Christmas Island National Park includes all known Abbott's booby nest sites.[11] It was created in 1980 and was subsequently expanded to cover 60% of the island.[1] The population was monitored from 1982 to 1993, and in 1984, 20% of mined areas next to nesting sites had been replanted.[1] The Environment Australia Abbott's Booby Recovery Plan aims to regenerate forests and help prevent further decline in the species. Forest rehabilitation has now been attempted in about 30% of abandoned mining areas, with a focus on areas close to primary forest where new growth could act as a wind break. Most of the planted trees are foundation species, with non-native species being used if they do not invade the environment. Part of the forest regeneration project is financed by the phosphate mining company as part of their lease agreement.[11]

An invasion of the yellow crazy ant poses continued risk for the booby population. Yellow crazy ants formed supercolonies in the 1990s and spread throughout 28% of the island's forest. Starting in 2000, efforts to control it eliminated it from 2,800 ha of forest, resulting in a 95% reduction of its range. The range was 300 ha in 2005, at much lower densities than originally, although it has slightly recovered since then. The ants could prey on nestlings and cause nest abandonment, although this has not been observed. They do, however, disrupt the ecosystem by killing red crabs, and farm scale insects that damage the trees where the boobies nest.[1]

Overfishing and marine pollution pose additional problems for the population. The birds may be directly hunted[1] or caught as bycatch in longline fishing,[10] as they may come into contact with Indonesian and Taiwanese fisheries. This has not been documented.[1]

Plans for a satellite launch pad to be built on the island have been discussed, but are not currently being put into action.[1]

In 1988, a cyclone destroyed a third of all nests and fledglings. Climate change resulting in increased sea surface temperatures, changes in rainfall patterns, and changes in the El Niño Southern Oscillation may further damage the population due to changing weather patterns.[1] The increase in sea temperatures reduces breeding success, as the best feeding is found in cold water caused by nutrient-rich upwellings.[3]

Abbott's booby is listed under CITES Appendix I, and is classified as endangered in the IUCN Redlist.[1] It is also classified as endangered under the Australian Environment Protection and Biodiversity Conservation Act 1999.[3] Many Abbott's boobies are in the National Park, so their nests are monitored.


  1. ^ a b c d e f g h i j k l m n o p q r s BirdLife International (2019). "Papasula abbotti". IUCN Red List of Threatened Species. 2019: e.T22696649A152726109. doi:10.2305/IUCN.UK.2019-3.RLTS.T22696649A152726109.en. Retrieved 6 September 2021.
  2. ^ "Appendices | CITES". Retrieved 14 January 2022.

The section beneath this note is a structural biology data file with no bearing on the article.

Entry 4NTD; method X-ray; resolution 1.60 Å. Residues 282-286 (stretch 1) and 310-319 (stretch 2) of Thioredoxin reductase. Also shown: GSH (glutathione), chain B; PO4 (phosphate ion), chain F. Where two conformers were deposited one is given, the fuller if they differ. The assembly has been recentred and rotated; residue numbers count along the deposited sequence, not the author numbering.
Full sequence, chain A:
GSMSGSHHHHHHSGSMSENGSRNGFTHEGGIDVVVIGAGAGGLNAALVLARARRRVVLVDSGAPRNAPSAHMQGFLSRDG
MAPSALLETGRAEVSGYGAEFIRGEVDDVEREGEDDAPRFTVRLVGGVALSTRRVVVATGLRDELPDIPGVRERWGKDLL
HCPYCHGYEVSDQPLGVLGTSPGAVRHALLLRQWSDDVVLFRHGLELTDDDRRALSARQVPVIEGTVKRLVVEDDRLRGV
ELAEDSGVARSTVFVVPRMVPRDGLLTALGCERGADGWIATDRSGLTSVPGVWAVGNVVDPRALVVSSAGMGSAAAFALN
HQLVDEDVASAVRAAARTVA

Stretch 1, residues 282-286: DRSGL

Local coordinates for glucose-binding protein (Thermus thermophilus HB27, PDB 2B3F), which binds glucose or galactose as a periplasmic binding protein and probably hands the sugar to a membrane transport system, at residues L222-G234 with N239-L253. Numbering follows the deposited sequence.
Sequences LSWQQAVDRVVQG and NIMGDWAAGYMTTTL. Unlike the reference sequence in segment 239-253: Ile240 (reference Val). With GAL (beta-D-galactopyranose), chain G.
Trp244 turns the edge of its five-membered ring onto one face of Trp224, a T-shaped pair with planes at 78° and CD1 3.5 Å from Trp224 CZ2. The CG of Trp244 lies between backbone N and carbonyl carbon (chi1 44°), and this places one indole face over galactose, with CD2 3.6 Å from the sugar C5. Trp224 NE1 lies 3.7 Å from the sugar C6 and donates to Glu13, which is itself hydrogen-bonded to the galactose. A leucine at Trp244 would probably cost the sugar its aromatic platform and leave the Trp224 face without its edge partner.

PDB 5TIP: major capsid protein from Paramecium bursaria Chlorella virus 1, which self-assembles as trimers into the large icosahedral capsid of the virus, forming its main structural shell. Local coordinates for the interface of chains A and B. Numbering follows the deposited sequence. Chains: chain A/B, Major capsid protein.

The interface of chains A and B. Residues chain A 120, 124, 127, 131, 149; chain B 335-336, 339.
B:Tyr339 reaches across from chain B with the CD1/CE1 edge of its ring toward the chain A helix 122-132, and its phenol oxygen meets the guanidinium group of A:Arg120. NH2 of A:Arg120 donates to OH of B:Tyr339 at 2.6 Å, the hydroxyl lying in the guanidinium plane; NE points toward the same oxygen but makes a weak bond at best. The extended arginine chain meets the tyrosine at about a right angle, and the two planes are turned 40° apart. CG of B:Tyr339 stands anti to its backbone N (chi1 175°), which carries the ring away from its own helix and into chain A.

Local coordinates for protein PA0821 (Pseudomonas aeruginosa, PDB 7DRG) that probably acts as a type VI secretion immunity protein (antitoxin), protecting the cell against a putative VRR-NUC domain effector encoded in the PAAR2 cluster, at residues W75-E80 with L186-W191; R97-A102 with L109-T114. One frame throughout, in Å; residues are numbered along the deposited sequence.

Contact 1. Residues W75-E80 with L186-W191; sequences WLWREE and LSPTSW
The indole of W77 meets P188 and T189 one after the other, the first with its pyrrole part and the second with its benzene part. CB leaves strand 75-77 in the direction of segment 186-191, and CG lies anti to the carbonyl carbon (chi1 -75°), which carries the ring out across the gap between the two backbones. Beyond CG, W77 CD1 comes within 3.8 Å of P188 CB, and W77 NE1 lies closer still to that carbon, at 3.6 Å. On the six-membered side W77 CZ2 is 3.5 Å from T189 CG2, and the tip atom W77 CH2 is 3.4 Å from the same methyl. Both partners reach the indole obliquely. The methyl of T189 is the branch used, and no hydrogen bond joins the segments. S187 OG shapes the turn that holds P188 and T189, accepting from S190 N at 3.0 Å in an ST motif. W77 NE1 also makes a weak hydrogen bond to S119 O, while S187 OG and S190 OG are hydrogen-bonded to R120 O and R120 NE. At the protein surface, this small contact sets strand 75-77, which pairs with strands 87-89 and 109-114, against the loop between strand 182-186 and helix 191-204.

3. ^ a b c d e f g h i j "Papasula abbotti – Abbott's Booby". Australian Government Department of Sustainability, Environment, Water, Population and Communities. Retrieved 30 March 2012.
  4. ^ Friesen V.L.; Anderson D.J. (1997). "Phylogeny and Evolution of the Sulidae (Aves: Pelecaniformes): A Test of Alternative Modes of Speciation". Molecular Phylogenetics and Evolution. 7 (2): 252–60. doi:10.1006/mpev.1996.0397. PMID 9126567.
  5. ^ Patterson, S.A.; Morris-pocock, J.A.; Friesen, V.L. (2011). "A multilocus phylogeny of the Sulidae (Aves: Pelecaniformes)". Molecular Phylogenetics and Evolution. 58 (2): 181–91. doi:10.1016/j.ympev.2010.11.021. PMID 21144905.
  6. ^ a b c d e f g h i j k "Abbott's Booby (Papsula abbotti)". Australian Broadcasting Corporation. Archived from the original on 19 June 2013. Retrieved 29 March 2012.
  7. ^ a b c d e f g h Nelson, J. Bryian (2004). "Gannets and Boobies". In Perrins, Christopher (ed.). The New Encyclopedia of Birds. Oxford University Press. pp. 83, 85–87. ISBN 0-19-852506-0.
  8. ^ a b Marchant & Higgins 1990, p. 791.
  9. ^ Pratt, H. Douglas; Retter, Michael L. P.; Chapman, Douglas; Ord, W. Michael; Pisano, Paul (2009). "An Abbott's Booby Papasula abbotti on Rota, Mariana Islands: first historical record for the Pacific Ocean" (PDF). Bulletin of the British Ornithologists' Club. 129 (2): 87–91. Retrieved 17 September 2014.
  10. ^ a b "Recovery Outline Abbott's Booby" (PDF). Australian Government Department of Sustainability, Environment, Water, Population and Communities. Archived from the original (PDF) on 28 February 2012. Retrieved 30 March 2012.
  11. ^ a b c d "Conservation". Australian Broadcasting Corporation. Archived from the original on 3 January 2014. Retrieved 29 March 2012.
  12. ^ Marchant & Higgins 1990, p. 795.
  13. ^ Marchant, S.; & Higgins, P.J. (Eds). (1990). Handbook of Australian, New Zealand and Antarctic Birds. Volume 1: Ratites to Ducks. Oxford University Press: Melbourne. ISBN 0-19-553068-3
  14. ^ Nelson, J. Bryan. (1978). The Sulidae. Gannets and Boobies. Oxford University Press: Oxford. ISBN 0-19-714104-8

Further reading[edit]

  • Marchant, S.; Higgins, P.G., eds. (1990). "Sula dactylatra Masked booby". Handbook of Australian, New Zealand & Antarctic Birds. Volume 1: Ratites to ducks; Part B, Australian pelican to ducks. Melbourne, Victoria: Oxford University Press. pp. 763–72. ISBN 978-0-19-553068-1.

External links[edit]